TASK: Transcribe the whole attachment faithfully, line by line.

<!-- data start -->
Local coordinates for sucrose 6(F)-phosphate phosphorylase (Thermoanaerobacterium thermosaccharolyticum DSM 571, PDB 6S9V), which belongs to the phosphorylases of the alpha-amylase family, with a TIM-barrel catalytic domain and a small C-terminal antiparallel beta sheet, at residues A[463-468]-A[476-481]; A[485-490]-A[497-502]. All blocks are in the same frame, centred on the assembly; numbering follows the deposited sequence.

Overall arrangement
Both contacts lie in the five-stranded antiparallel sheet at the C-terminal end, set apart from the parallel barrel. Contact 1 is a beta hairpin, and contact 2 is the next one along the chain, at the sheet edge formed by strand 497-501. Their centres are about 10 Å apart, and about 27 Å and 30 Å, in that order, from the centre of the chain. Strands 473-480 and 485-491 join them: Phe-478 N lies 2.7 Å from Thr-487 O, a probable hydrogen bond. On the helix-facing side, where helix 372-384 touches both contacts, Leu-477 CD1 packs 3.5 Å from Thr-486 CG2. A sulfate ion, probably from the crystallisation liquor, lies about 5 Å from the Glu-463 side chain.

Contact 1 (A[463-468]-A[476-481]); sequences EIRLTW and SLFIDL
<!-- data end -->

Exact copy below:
Local coordinates for sucrose 6(F)-phosphate phosphorylase (Thermoanaerobacterium thermosaccharolyticum DSM 571, PDB 6S9V), which belongs to the phosphorylases of the alpha-amylase family, with a TIM-barrel catalytic domain and a small C-terminal antiparallel beta sheet, at residues A[463-468]-A[476-481]; A[485-490]-A[497-502]. All blocks are in the same frame, centred on the assembly; numbering follows the deposited sequence.

Overall arrangement
Both contacts lie in the five-stranded antiparallel sheet at the C-terminal end, set apart from the parallel barrel. Contact 1 is a beta hairpin, and contact 2 is the next one along the chain, at the sheet edge formed by strand 497-501. Their centres are about 10 Å apart, and about 27 Å and 30 Å, in that order, from the centre of the chain. Strands 473-480 and 485-491 join them: Phe-478 N lies 2.7 Å from Thr-487 O, a probable hydrogen bond. On the helix-facing side, where helix 372-384 touches both contacts, Leu-477 CD1 packs 3.5 Å from Thr-486 CG2. A sulfate ion, probably from the crystallisation liquor, lies about 5 Å from the Glu-463 side chain.

Contact 1 (A[463-468]-A[476-481]); sequences EIRLTW and SLFIDL